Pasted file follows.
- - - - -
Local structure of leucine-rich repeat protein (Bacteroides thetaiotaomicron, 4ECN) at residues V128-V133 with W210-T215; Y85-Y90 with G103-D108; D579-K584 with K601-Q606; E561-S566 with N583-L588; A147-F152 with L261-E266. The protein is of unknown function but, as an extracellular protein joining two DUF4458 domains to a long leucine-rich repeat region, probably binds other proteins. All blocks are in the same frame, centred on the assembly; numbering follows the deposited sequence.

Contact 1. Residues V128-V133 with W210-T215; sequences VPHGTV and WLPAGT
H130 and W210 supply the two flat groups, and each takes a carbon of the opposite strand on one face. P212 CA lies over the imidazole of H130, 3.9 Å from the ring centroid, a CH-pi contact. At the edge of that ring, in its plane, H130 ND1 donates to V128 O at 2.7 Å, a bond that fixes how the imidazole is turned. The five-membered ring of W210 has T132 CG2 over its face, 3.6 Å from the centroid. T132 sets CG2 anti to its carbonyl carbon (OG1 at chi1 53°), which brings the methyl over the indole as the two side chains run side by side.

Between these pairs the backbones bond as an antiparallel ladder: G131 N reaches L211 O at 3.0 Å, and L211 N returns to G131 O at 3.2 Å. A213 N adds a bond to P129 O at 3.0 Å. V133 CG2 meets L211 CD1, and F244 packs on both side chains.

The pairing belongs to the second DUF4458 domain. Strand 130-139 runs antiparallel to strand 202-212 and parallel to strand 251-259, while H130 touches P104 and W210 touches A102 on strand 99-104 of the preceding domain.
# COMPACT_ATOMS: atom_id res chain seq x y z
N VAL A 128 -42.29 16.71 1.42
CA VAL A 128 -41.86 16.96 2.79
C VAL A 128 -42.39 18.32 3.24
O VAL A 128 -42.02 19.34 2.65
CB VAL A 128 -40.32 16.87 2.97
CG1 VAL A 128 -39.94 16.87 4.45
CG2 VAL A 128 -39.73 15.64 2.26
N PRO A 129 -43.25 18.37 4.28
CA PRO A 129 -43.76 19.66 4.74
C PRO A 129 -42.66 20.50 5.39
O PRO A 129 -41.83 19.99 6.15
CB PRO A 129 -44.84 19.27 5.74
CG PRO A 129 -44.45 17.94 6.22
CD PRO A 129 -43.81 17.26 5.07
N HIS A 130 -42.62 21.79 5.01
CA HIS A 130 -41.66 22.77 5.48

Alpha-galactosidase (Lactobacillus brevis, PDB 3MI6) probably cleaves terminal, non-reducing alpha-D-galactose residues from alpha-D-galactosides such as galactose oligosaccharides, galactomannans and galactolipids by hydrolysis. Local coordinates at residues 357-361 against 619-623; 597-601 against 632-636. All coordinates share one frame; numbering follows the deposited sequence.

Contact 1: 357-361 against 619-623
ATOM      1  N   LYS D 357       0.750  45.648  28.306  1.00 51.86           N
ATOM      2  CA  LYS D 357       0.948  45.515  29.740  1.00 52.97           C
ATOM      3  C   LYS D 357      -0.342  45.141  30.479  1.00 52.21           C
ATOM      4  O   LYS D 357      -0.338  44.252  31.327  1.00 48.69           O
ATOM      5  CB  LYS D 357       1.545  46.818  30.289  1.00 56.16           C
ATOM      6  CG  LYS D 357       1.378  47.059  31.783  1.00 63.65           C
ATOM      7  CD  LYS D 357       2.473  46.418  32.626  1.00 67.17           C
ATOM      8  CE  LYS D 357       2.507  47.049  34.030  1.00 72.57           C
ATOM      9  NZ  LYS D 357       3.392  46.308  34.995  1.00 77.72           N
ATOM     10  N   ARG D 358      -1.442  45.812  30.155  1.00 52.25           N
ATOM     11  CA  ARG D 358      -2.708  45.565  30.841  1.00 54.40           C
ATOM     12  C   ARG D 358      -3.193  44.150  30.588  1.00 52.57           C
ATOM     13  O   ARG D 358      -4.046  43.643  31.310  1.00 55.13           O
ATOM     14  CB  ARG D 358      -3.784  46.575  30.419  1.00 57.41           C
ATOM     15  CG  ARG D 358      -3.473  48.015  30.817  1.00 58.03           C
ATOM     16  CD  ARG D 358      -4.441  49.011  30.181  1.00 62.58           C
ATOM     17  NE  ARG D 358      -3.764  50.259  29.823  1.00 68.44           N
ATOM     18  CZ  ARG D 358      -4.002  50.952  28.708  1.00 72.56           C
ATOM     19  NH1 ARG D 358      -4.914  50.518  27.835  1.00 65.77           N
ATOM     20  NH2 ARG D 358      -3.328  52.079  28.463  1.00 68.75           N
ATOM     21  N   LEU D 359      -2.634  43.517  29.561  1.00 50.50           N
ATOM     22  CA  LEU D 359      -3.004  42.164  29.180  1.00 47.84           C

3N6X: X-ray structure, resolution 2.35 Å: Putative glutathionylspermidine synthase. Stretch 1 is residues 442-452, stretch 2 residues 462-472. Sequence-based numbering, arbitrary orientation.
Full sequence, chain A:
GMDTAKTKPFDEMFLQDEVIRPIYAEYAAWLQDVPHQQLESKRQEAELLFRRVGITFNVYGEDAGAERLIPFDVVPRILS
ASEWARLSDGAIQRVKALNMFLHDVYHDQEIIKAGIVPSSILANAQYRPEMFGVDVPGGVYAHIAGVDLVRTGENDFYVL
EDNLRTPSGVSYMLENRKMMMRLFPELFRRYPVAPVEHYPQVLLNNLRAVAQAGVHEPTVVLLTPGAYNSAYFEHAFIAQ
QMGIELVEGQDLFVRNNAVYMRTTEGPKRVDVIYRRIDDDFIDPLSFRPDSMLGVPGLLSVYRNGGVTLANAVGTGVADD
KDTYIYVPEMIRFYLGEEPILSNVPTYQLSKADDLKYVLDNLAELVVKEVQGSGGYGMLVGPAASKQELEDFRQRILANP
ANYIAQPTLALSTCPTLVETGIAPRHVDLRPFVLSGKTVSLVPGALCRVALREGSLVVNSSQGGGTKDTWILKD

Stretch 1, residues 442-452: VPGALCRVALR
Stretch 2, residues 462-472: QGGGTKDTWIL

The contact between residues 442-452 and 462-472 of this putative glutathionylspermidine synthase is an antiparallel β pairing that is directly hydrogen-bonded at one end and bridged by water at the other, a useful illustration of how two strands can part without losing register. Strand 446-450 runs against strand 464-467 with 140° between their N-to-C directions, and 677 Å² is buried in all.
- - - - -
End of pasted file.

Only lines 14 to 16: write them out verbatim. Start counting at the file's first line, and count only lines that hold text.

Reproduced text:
N PRO A 129 -43.25 18.37 4.28
CA PRO A 129 -43.76 19.66 4.74
C PRO A 129 -42.66 20.50 5.39